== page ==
5TH LEE KIM TAH LECTURE: MENTAL HEALTH IN THE CITY – LIVING, WORKING & AGEING IN SINGAPORE
NUS Mind Science Centre organised the 5th Lee Kim Tah public seminar on 20 Jan 2019 at the National Gallery Singapore, Ngee Ann Kongsi Auditorium. Titled Mental Health in the City: Living, Working and Ageing in Singapore, the public seminar started off with an opening address by Associate Professor John Wong Chee Meng, the Lin Jo Yan and Yeo Boon Khim Professor in Mental Health and Neuroscience, who expressed appreciation to NUS Mind Science Centre’s partners and key donors who made the event possible.
The event started off with a moving slideshow and book launch by Professor Kua Ee Heok, the Tan Geok Yin Professor in Psychiatry and Neuroscience, on “Speaking up for Mental Illness”. The book aims to share Professor Kua’s 38 years of research on Mental Illness in Singapore and is: “A provocative and compelling book on the endeavour to de-stigmatise mental illness”.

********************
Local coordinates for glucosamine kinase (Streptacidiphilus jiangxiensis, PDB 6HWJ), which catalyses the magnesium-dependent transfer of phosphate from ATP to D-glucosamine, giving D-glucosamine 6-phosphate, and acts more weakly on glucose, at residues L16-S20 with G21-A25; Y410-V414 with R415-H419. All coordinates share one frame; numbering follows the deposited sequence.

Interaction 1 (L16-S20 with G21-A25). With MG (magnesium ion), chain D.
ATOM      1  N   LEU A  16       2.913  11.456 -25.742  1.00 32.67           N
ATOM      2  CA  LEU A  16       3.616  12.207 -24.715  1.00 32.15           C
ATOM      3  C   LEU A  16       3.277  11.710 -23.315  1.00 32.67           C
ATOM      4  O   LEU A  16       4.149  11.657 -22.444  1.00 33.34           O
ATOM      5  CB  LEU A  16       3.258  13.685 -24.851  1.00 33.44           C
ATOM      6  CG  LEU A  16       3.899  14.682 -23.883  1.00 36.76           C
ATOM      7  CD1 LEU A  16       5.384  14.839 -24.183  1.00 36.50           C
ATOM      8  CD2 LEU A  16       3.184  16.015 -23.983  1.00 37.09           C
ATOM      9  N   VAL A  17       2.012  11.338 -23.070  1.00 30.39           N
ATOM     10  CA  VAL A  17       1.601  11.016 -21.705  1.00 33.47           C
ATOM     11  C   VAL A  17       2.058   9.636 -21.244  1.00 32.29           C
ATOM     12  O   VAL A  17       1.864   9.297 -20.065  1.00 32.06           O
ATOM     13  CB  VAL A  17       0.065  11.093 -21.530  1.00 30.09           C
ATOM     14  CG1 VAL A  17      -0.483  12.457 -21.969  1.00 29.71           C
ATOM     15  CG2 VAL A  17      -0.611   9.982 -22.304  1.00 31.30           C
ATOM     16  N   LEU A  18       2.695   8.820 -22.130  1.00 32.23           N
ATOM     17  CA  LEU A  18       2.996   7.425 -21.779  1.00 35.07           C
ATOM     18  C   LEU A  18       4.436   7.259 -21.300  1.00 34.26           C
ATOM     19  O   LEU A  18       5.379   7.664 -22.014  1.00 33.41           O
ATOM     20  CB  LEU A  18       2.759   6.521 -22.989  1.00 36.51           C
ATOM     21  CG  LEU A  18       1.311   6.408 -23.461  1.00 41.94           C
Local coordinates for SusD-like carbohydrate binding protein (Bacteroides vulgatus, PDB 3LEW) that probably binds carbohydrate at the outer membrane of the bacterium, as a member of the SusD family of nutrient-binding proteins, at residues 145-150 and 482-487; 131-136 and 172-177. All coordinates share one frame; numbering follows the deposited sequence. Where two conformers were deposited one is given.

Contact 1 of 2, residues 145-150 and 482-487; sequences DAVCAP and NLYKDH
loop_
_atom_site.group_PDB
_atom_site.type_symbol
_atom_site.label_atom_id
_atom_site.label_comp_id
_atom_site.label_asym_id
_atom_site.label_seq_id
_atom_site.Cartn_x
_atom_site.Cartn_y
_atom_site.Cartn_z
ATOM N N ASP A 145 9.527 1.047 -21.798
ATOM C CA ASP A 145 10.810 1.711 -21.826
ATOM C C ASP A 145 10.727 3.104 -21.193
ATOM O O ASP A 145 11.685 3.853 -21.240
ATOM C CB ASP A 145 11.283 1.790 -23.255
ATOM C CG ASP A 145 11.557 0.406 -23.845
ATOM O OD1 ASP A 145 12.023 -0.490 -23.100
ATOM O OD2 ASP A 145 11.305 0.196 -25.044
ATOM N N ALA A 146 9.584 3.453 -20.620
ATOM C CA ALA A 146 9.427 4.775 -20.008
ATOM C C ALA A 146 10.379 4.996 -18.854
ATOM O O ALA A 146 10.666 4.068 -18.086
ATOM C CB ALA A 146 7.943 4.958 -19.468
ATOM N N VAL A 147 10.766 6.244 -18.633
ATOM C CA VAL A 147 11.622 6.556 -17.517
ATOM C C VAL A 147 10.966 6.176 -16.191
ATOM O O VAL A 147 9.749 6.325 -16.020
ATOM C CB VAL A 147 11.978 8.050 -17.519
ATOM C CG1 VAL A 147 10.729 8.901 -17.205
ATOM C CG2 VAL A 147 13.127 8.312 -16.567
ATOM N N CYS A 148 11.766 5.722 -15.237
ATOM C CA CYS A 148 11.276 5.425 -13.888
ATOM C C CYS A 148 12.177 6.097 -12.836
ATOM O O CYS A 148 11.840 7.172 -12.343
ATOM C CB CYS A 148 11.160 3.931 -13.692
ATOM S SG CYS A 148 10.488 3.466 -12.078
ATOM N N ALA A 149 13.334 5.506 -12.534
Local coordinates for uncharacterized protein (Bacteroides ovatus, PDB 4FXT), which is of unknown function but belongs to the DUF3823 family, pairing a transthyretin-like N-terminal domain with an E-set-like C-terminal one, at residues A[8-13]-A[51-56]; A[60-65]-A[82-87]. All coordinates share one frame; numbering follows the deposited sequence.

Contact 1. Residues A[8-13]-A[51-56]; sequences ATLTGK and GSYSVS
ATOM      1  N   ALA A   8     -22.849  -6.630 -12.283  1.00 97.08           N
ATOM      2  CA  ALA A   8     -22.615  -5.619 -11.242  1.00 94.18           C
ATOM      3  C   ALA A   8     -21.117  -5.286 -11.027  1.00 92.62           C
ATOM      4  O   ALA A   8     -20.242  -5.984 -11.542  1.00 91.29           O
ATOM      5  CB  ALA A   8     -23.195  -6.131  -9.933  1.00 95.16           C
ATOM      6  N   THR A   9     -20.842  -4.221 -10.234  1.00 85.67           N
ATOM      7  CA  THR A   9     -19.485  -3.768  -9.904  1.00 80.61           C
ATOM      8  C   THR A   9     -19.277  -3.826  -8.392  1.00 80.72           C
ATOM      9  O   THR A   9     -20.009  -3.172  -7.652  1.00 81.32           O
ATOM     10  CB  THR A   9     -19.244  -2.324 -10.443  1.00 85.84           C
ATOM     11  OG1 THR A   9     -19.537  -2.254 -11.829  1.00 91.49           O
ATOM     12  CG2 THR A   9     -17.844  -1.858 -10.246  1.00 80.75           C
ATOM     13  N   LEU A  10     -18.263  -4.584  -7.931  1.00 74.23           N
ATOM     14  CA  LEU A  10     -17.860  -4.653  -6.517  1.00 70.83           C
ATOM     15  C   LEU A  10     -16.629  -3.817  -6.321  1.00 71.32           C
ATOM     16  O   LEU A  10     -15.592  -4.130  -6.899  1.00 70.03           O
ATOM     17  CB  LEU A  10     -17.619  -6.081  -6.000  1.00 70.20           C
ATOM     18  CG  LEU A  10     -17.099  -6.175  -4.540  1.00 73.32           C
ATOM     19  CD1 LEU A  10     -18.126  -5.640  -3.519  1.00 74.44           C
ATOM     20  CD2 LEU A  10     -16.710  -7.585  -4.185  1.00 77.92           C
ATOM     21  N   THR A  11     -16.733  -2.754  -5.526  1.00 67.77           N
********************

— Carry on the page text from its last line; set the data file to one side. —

The opening lecture features Professor Norman Sartorius, former director of Mental Health, World Health Organisation and President of the World Psychiatric Association. Professor Norman Sartorius is the first invited speaker for the Tow Tiang Seng Distinguished Lecture Series.
Professor Norman Sartorius gave an insightful introduction to the changing global trends and effects of urbanization resulting in environmental changes, evolution of diseases, impacting the way we live and transformation into city life. Due to the advancements in healthcare and development of cities, lifespans have increased and there are more people living alone.